That was part of the community service component of my coursework. I’ve tutored before, but I’ve never taught English. I didn't know what to expect going in, but I taught two different classes, each once a week. The teachers wanted their students to hear a native English speaker, and they wanted them to learn about American culture. So each week, I would present a game or activity that would get them talking about American culture. The students were all around 12 to 13 years old. My favorite memory from that was the week where I made a Jeopardy game for them. Each of the categories related to American culture; one of them was Thanksgiving. We talked about the Macy’s Thanksgiving Day Parade, and they thought that was the weirdest, coolest thing ever. We spent like 10 minutes talking about it. Having grown up here and watched the Macy's parade every year, I didn't really think anything of it, but just to see them be so incredibly fascinated with it was great. The students were all really into Harry Potter, so the next week, the students said, “we want to make a Jeopardy game about Harry Potter and teach it to the class”. These students would barely say a word to me in English before that week, and now they were making Jeopardy games, which was incredible to see.
What did you learn about yourself from your time abroad?
Being abroad forced me to acquire skills that I wouldn't have acquired if I had stayed at Penn. In addition to becoming more adaptable, a value that being abroad instilled in me was curiosity--being open to learning about other people’s realities. I credit a lot of this to the structure of the “Más Allá” course, which required us to interview people in Spain. It’s about asking questions to understand people’s experiences and not just drawing your own conclusions based on your observations. That’s something I've taken with me from Spain, both in my personal life, as well as in my professional life.
How did you find your interviewees for that project?
In the beginning, they said we could just start by interviewing our host families. And then for my research project, one of the requirements was to interview two experts in the field, like professors. One expert I interviewed was actually the professor for our history class because she had worked with the local government on historical memory-related projects. Another component of this research project involved historical memory and religious life, so I interviewed someone around my age who was very involved with one of the brotherhoods there, which was a big part of religious life. In general, we found interviewees through personal connections or by reaching out to program staff for their connections.
What stands out to you most about Spanish culture?
I knew this going in, but people's priorities are very different in terms of work-life balance. I heard people say: “in America people live to work, and in Europe people work to live”. I didn't really get it, but then when I got there, I saw how that manifests itself in coursework and my Spanish peers’ approach to academics. It was interesting to almost take it easy; I felt like I could learn just for the sake of learning. There’s no concept of GPA; people generally did not care about grades. At the end of the day, I learned a lot from understanding this “work to live” mindset.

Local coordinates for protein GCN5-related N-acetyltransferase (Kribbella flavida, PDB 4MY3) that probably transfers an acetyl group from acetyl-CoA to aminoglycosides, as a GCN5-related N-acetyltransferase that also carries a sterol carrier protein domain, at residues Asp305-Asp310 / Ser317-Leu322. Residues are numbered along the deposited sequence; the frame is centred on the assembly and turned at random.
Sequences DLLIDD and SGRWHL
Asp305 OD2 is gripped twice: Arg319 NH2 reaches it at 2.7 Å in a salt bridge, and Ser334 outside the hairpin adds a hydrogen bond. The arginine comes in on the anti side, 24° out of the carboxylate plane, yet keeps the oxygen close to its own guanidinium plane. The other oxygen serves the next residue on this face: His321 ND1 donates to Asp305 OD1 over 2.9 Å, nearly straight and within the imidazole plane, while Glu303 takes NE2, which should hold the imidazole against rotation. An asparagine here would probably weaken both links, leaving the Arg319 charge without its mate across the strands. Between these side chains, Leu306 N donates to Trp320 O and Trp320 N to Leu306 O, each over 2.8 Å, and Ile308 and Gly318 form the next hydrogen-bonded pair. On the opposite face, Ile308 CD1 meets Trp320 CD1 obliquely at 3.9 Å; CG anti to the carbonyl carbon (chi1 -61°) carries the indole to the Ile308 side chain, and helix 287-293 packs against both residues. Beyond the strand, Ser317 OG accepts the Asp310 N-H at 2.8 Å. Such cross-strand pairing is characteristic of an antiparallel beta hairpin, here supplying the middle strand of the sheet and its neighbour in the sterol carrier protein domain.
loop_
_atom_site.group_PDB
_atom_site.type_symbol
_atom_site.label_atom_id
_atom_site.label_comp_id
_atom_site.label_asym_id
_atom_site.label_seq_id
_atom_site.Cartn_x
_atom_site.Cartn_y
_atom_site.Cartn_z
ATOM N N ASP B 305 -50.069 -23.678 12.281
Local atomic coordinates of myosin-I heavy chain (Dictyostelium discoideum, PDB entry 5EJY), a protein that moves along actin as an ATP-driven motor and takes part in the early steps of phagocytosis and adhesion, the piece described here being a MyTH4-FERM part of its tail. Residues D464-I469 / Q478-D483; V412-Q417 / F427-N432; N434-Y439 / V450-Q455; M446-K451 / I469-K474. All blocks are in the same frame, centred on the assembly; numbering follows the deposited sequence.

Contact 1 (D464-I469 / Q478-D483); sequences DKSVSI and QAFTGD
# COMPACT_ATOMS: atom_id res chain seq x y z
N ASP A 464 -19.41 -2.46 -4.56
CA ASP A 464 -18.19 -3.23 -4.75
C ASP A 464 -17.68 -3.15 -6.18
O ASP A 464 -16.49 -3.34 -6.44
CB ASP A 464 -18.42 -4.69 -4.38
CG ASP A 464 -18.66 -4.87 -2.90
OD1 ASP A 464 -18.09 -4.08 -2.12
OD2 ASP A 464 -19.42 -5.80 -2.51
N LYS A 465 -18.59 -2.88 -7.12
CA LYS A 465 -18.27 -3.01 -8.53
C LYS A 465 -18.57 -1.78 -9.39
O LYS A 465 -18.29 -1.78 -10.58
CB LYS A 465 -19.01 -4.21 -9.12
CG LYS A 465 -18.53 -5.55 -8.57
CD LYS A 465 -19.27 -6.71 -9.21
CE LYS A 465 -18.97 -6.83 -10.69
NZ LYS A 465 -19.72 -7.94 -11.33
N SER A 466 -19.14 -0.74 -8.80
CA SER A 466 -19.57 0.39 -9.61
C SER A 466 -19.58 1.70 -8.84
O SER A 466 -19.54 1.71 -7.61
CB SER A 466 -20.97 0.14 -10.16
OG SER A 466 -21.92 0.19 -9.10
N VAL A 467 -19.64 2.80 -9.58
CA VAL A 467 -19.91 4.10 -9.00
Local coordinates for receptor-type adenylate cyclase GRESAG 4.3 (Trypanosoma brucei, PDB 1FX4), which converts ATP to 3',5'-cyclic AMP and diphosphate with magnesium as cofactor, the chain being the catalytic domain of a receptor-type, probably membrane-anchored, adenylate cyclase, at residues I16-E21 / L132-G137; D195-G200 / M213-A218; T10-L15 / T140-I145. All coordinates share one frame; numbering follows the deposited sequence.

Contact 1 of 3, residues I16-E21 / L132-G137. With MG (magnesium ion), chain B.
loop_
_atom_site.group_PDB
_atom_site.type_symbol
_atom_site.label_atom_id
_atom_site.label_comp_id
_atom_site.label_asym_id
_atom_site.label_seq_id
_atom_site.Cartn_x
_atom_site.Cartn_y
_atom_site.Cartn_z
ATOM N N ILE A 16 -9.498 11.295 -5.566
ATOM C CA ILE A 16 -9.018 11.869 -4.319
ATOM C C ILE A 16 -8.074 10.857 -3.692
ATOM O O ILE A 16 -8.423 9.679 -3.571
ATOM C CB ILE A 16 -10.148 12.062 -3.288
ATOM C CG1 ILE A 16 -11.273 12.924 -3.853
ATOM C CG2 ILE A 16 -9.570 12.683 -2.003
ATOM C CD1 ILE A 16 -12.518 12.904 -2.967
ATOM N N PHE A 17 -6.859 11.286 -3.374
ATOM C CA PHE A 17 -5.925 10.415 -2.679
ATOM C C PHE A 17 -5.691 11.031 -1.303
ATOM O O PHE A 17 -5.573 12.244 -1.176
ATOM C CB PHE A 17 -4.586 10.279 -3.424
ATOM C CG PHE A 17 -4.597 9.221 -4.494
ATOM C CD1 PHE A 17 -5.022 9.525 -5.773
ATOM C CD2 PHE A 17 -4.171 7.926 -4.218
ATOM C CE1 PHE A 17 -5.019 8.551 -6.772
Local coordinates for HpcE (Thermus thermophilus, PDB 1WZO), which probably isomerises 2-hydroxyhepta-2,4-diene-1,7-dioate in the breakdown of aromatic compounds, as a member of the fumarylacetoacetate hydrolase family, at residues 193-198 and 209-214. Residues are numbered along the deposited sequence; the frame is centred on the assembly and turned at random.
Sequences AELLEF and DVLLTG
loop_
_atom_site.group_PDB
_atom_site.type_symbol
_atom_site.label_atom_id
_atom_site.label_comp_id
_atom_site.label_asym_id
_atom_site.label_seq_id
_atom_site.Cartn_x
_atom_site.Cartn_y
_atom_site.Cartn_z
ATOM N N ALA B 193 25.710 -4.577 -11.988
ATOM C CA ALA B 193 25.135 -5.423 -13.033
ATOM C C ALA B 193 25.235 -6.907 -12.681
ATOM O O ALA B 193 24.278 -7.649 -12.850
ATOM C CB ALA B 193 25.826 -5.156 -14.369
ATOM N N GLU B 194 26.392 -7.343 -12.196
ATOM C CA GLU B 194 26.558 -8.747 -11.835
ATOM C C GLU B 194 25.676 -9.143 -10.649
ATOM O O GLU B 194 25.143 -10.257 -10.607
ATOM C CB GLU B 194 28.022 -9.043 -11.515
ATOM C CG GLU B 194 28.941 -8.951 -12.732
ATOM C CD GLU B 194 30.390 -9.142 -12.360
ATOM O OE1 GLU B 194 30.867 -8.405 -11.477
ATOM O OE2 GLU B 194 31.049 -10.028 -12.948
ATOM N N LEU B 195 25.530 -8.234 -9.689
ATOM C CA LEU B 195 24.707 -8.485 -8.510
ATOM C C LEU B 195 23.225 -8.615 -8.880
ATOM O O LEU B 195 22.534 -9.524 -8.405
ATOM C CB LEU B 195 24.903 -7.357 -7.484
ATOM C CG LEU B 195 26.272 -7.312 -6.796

Rapid Fire Questions
What was the most touristy thing that you did?
On the second to last day in Seville, we went to the top of the cathedral. There’s a roof tour--super touristy. It was so worth it; it has the best views of Seville, and we waited until the very end to do it.
What new foods did you try or what was your favorite?
I've had a lot of Spanish foods before, but my host dad’s paella was the best food I ate there, better than any restaurant paella. I also tried a lot of octopus and anchovies, which I hadn't really eaten before.
What were your most essential items that you packed?
I brought a small pharmacy with me, things like Advil, Tylenol, and Sudafed. Sudafed was crucial because I ended up getting a series of colds. There’s pharmacies in Spain, but over the counter medicine can be much more expensive and harder to access. I would say go to CVS and get everything you would have on hand in your dorm room at Penn. That was a smart move for me.
One word you would use to describe your abroad experience?
Dynamic--in the sense that everything felt different and in the way that I was growing as a person and challenging myself to have new experiences.
The Semester Abroad (SA) program offers undergraduate students the opportunity to study in a new global community through extended study for a semester or year. Penn Abroad partners with top institutions around the globe and collaborates with Penn’s undergraduate schools to offer programs for students across academic disciplines.